NEXTChurch Takeaway: Interfaith Relationships

“Interfaith work is not an extracurricular activity.”  Tim Hart-Andersen addressing the NEXTChurch 2017 national gathering

I think I joined the Daughters of Abraham book group in DC because I wanted to broaden my knowledge on Judaism and Islam. It would make me smarter and better informed.  I would get to read novels by authors I never would have read before.

I didn’t realize I would also make friends.  They were real friends who were not offended when I asked simple questions about their practices.  Why did Barika wear hijab but Aminah didn’t? Why did Karen keep a kosher kitchen but Rachel didn’t?  

Yes, I got smarter.  I became better informed.  I even became a better follower of Jesus.  But I also made real friends.

When Tim Hart-Andersen spoke on the opening day at NEXT, he shared video clips from worship in the church he serves in Minneapolis which included dialogue sermons with a rabbi and an imam who happen to be his friends.  They have traveled to the Holy Land together.  They talk about things that matter.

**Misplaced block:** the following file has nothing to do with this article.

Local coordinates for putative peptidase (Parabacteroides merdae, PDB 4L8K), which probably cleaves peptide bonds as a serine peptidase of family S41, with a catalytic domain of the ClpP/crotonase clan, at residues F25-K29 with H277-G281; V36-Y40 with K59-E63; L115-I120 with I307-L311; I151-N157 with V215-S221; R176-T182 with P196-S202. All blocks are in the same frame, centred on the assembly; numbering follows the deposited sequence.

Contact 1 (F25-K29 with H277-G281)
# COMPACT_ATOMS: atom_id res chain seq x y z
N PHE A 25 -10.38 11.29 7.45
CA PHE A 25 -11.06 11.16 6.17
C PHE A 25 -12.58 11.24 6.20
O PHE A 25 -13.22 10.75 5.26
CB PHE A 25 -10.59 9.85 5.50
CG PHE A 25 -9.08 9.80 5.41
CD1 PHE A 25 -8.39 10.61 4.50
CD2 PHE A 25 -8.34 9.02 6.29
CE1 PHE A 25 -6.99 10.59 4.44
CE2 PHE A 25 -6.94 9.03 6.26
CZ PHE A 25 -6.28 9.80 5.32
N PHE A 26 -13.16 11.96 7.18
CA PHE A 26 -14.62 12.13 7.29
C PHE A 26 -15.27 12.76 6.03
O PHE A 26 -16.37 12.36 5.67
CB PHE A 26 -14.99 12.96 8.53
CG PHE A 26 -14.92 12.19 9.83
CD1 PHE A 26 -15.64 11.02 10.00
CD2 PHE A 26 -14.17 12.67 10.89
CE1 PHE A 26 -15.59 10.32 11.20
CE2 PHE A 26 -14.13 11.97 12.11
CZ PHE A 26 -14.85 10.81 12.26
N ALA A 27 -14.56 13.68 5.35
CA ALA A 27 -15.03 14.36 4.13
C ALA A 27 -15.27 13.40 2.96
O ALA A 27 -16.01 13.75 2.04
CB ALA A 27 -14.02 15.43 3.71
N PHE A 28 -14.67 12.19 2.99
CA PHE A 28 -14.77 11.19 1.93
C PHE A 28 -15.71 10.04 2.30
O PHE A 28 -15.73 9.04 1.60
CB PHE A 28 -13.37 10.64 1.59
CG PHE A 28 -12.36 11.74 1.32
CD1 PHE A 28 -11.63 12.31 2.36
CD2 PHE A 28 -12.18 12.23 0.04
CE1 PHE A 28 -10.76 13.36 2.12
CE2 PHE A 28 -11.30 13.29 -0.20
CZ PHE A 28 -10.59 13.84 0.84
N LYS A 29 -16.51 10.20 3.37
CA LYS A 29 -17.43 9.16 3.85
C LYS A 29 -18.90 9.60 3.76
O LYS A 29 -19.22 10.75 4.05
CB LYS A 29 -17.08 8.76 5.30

I’m not one to say that all religions are the same.  There are clear differences in our theology and practices – even within a single faith.  But it is essential in the 21st Century Church that we who claim to follow Jesus work with people of other faiths and not just because it will make us smarter and better informed.

It’s a matter of life and death.  It’s a matter of faith.

There are 917 identified hate groups in the U.S. at this moment. Hate crimes are up 20% in 2016, especially against Jews and Muslims. In Chicago, police report “22 hate crimes in the three months following November’s election, including 13 during the first five weeks of 2017 — more than triple the number recorded in the first five weeks of last year.”

Remember when the Irish were discriminated against in 19th Century America? Today some of us are proudly wearing green and eating soda bread.  God-willing/Inshallah/B’ezrat HaShem we will celebrate our Muslim and Jewish neighbors with equal enthusiasm in the future (although a Muslim man was kicked off a Southwest flight last fall for saying inshallah into a phone.)

Father, forgive them for they know not what they do.

It’s harder to hate people when we can enjoy a cup of coffee together or when we understand that they love God by praying prostrate or keeping kosher or wearing hijab.

Ignorance hurts innocent people. Sometimes ignorance kills people.  We need to follow Jesus’ lead.  Reread the story of the Samaritan woman at the well.

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